Guest Column

When the family bans you from the funeral

2017-03-29 14:09
Video

'His life teaches us that South Africa has huge potential'- Gordhan on Kathrada

2017-03-29 13:59

Finance Minister Pravin Gordhan reflects on the life of Ahmed Kathrada at the struggle icon's funeral ceremony. Watch.WATCH

Susan Erasmus

I don’t blame the Kathrada family at all. I also would prefer not to have Jacob Zuma anywhere near me of my family and friends once I have died. Or while I am still alive, now that I think of it.

But it is quite a statement when the family of a struggle stalwart, such as Ahmed Kathrada, requests that the head of state not attend what will be, in essence, a state funeral.

Ahmed Kathrada has been a beacon for justice and democracy, and never wavered from his principles. One never associates his name with underhand dealings, with political spats – in fact, he always appeared to be a dignified man of principle, and one dedicated to the ideals of freedom and justice.

One cannot help but wonder whether the poor man, when looking at what the ANC has become under Jacob Zuma’s leadership (and I use the term loosely), had often wondered whether all those years on Robben Island had been worth it. All that suffering, separation from family and friends, in order to enable the current kleptocracy. Just doesn’t seem worth it, somehow.

I fully understand the decision of the Kathrada family. The presence of the controversial president would have detracted from the somber and dignified event, possibly turning it into a political circus. The day belongs to the family, and the decision is theirs. Ahmed Kathrada belonged to the nation, but to them he was a husband, a father, an uncle, a grandfather.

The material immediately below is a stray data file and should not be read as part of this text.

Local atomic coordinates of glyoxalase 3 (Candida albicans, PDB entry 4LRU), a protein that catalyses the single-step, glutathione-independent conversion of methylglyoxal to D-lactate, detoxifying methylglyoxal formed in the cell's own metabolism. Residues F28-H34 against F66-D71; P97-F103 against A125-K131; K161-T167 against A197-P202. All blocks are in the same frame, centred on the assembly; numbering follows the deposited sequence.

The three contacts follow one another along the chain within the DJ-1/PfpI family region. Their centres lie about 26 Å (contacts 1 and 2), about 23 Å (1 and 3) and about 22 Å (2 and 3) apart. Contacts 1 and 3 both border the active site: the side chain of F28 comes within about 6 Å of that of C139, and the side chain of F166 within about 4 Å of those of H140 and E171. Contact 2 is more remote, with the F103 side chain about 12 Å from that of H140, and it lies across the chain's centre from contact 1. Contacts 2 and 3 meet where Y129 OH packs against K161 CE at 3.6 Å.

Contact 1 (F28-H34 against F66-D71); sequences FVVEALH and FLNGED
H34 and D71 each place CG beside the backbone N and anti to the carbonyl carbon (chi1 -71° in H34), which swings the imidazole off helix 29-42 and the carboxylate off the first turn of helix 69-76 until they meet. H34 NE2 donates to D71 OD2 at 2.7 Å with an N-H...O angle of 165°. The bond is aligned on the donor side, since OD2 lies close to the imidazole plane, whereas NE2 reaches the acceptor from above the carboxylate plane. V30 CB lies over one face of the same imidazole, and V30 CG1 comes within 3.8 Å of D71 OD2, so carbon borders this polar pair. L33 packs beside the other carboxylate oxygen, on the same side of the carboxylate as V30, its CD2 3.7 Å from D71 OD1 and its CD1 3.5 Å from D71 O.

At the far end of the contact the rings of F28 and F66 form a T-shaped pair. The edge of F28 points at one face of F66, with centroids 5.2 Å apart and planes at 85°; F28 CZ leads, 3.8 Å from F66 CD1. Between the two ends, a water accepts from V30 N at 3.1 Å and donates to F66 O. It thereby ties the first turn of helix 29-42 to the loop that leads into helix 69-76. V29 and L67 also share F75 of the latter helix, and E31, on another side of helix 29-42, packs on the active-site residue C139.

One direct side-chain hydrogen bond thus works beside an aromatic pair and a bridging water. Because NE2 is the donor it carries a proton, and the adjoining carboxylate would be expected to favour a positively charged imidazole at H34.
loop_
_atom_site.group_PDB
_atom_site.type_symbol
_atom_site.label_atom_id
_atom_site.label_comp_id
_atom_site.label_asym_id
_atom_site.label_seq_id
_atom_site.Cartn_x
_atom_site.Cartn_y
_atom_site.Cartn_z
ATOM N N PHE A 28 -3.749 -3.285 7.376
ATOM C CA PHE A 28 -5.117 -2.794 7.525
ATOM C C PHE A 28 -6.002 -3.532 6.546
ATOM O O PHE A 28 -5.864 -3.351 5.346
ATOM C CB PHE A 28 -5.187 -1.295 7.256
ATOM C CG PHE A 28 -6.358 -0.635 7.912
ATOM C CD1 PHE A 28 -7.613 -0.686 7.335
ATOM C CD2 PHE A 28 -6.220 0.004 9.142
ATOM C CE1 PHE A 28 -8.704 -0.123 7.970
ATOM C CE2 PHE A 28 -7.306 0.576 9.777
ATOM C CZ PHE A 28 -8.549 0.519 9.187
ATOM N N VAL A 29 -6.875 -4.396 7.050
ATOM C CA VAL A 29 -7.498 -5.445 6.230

The request to Zuma to stay away from the proceedings has challenged a belief I have long held: that a funeral is in essence a public event, and that everyone who had contact with that person, whether good or bad, and wishes to pay their respects, should be welcome. Possibly in the back row, and certainly not up there with the chief mourners, and definitely not as one of the speakers. But present, if they so wish.

I think I have changed my mind. If someone’s presence is going to detract from the dignity of the event, they should be barred. Funerals, and wills for that matter, have a way of exposing the fault lines in families. In this case, this funeral is exposing the fault line in the country. And it has a name: Jacob Zuma.

The fact that the deputy president is leading the government delegation going to the funeral says it all.

But one wonders whether our president has the capacity to feel a moment’s shame at being barred from this event. Or is he too busy counting his money?

Disclaimer: News24 encourages freedom of speech and the expression of diverse views. The views of columnists published on News24 are therefore their own and do not necessarily represent the views of News24.

Read more on:    jacob zuma  |  ahmed kathrada  |  funeral
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